If you want to win an election you've got to believe you can do it, but more importantly, convince the people whose votes you are asking for you can do it. Until recently there was some doubt as to whether anyone (including perhaps Boris himself) thought Boris could pull it off. Recent polls not only show that a Boris victoiry is possible, but also probable. Contrary to the pundits' expectations Boris is attracting significantly more second preference votes than Livingstone.
He is also producing good solid policy proposals. His crime manifesto was well received and today's transport manifesto are both credible and have voter appeal. Like Tony Travers in the Standard I'd like to have seen a bit more radicalism, but that can come later. Among the proposals are...
* provide more police at tube stations and on buses
* extend tube operating hours until 1.30am at weekends
* stop tube ticket office closures
* abolish the western extension of the congestion zone
* more powers to fine utlility companies for causing disruption when digging up roads
* bring in direct debit for oyster cards
* more air conditioning on the tube
* negotiate a no strike deal with unions with binding arbitration to resolve disputes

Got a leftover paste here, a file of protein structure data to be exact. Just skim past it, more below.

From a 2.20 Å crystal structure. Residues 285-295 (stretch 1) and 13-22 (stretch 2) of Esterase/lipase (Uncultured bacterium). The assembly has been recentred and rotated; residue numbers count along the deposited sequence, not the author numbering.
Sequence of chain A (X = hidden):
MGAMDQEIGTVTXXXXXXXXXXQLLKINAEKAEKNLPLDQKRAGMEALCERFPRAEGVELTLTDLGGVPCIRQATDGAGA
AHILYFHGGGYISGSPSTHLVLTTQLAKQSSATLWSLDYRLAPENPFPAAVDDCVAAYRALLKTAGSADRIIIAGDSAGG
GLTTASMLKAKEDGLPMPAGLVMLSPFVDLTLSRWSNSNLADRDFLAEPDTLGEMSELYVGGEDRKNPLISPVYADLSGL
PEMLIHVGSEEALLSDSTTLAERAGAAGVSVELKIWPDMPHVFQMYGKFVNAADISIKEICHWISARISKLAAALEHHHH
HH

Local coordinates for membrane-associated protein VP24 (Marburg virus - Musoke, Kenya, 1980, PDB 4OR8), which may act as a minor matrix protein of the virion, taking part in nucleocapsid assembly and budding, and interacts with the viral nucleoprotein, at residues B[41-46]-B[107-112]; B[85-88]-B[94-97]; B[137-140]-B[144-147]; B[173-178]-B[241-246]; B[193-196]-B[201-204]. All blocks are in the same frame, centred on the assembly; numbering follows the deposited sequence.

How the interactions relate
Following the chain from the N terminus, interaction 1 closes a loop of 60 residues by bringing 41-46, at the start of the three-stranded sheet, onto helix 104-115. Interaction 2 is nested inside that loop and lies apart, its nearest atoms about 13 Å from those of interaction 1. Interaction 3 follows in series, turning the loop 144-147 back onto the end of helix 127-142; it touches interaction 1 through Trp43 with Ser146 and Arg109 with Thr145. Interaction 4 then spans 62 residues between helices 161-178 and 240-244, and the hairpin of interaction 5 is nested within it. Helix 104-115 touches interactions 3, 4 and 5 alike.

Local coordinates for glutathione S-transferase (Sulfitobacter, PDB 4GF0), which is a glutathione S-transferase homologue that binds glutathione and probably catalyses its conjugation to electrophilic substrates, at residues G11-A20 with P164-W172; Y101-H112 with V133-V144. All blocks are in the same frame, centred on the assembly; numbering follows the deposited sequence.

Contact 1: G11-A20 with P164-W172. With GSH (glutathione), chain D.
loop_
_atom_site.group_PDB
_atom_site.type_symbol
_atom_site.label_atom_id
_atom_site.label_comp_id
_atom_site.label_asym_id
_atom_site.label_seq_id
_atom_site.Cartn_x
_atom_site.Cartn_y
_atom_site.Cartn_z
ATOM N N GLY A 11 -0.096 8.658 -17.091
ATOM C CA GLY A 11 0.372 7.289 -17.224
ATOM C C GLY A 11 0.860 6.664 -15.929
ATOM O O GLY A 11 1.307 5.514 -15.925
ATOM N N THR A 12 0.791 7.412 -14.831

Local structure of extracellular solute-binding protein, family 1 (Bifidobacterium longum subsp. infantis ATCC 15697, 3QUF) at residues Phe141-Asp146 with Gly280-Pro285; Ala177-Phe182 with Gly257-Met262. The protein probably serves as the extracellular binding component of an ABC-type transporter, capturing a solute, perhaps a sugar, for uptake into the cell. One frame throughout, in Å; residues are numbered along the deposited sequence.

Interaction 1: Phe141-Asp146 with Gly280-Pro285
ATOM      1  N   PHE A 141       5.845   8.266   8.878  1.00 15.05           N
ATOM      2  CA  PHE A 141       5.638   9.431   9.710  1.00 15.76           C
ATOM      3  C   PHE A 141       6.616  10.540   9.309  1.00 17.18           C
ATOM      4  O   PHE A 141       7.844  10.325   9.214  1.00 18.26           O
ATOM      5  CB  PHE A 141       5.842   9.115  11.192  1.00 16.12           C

* higher congestion charge at rush hour and less at other times
* congestion charge bills sent to drivers at month end
* scrap £25 charge for bigger cars
* reset traffic lights to ease congestion
* new generation of Routemasters with conductors
* clamp down on illegal minicabs
* support more 20 mph zones and increase cycle parling
* more integrated river transport
On their own, none of these are what you would call a 'big idea', but the manifesto document exudes a quiet air of competence. What Boris needs to do now is make clear who will head up Transport for London. It needs to be a big hitter who will go in and sort out a fundamentally inefficient and wasteful organisation. My candidate? Step forward Steven John Norris.